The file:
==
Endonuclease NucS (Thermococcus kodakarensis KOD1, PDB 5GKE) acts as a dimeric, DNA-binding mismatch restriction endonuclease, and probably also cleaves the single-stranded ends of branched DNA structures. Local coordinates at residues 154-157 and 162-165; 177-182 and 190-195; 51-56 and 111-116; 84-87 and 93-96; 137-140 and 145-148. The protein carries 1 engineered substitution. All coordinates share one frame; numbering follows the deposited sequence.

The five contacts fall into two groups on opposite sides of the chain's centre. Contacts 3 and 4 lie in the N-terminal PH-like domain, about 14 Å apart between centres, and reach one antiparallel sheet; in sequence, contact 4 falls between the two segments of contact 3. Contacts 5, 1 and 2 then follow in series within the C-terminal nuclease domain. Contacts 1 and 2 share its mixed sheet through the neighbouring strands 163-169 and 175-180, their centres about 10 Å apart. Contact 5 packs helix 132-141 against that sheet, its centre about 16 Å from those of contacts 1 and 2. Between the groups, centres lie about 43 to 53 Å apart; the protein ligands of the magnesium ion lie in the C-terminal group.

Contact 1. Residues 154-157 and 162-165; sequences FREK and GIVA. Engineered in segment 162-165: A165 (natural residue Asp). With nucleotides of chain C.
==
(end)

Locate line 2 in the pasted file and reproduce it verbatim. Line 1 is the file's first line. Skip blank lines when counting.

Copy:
The five contacts fall into two groups on opposite sides of the chain's centre. Contacts 3 and 4 lie in the N-terminal PH-like domain, about 14 Å apart between centres, and reach one antiparallel sheet; in sequence, contact 4 falls between the two segments of contact 3. Contacts 5, 1 and 2 then follow in series within the C-terminal nuclease domain. Contacts 1 and 2 share its mixed sheet through the neighbouring strands 163-169 and 175-180, their centres about 10 Å apart. Contact 5 packs helix 132-141 against that sheet, its centre about 16 Å from those of contacts 1 and 2. Between the groups, centres lie about 43 to 53 Å apart; the protein ligands of the magnesium ion lie in the C-terminal group.